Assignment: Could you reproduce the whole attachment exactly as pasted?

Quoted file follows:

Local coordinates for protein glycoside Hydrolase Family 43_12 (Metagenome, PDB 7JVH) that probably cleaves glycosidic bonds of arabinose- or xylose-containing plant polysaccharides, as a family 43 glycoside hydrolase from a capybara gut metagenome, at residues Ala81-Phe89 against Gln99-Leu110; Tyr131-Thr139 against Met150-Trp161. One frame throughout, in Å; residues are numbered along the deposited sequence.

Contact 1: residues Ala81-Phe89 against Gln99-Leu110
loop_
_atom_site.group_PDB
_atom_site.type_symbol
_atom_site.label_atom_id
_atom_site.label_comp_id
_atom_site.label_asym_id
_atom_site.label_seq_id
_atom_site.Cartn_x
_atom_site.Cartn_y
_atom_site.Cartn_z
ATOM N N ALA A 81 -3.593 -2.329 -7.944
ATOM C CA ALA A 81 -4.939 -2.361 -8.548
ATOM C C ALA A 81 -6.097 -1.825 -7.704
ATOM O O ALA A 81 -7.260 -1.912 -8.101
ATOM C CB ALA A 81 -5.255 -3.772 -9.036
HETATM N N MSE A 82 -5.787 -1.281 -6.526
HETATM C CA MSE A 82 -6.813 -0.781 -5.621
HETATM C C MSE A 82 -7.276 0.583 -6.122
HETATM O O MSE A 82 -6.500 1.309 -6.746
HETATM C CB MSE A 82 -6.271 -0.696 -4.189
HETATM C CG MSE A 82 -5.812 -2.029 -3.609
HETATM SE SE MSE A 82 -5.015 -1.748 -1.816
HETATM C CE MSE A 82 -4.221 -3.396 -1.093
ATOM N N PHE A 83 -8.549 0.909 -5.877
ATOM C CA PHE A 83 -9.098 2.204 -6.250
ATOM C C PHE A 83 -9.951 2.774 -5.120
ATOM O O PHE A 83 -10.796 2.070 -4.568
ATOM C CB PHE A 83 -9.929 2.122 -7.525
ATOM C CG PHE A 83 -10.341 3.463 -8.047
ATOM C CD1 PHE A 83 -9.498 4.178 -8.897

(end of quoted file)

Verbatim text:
Local coordinates for protein glycoside Hydrolase Family 43_12 (Metagenome, PDB 7JVH) that probably cleaves glycosidic bonds of arabinose- or xylose-containing plant polysaccharides, as a family 43 glycoside hydrolase from a capybara gut metagenome, at residues Ala81-Phe89 against Gln99-Leu110; Tyr131-Thr139 against Met150-Trp161. One frame throughout, in Å; residues are numbered along the deposited sequence.

Contact 1: residues Ala81-Phe89 against Gln99-Leu110
loop_
_atom_site.group_PDB
_atom_site.type_symbol
_atom_site.label_atom_id
_atom_site.label_comp_id
_atom_site.label_asym_id
_atom_site.label_seq_id
_atom_site.Cartn_x
_atom_site.Cartn_y
_atom_site.Cartn_z
ATOM N N ALA A 81 -3.593 -2.329 -7.944
ATOM C CA ALA A 81 -4.939 -2.361 -8.548
ATOM C C ALA A 81 -6.097 -1.825 -7.704
ATOM O O ALA A 81 -7.260 -1.912 -8.101
ATOM C CB ALA A 81 -5.255 -3.772 -9.036
HETATM N N MSE A 82 -5.787 -1.281 -6.526
HETATM C CA MSE A 82 -6.813 -0.781 -5.621
HETATM C C MSE A 82 -7.276 0.583 -6.122
HETATM O O MSE A 82 -6.500 1.309 -6.746
HETATM C CB MSE A 82 -6.271 -0.696 -4.189
HETATM C CG MSE A 82 -5.812 -2.029 -3.609
HETATM SE SE MSE A 82 -5.015 -1.748 -1.816
HETATM C CE MSE A 82 -4.221 -3.396 -1.093
ATOM N N PHE A 83 -8.549 0.909 -5.877
ATOM C CA PHE A 83 -9.098 2.204 -6.250
ATOM C C PHE A 83 -9.951 2.774 -5.120
ATOM O O PHE A 83 -10.796 2.070 -4.568
ATOM C CB PHE A 83 -9.929 2.122 -7.525
ATOM C CG PHE A 83 -10.341 3.463 -8.047
ATOM C CD1 PHE A 83 -9.498 4.178 -8.897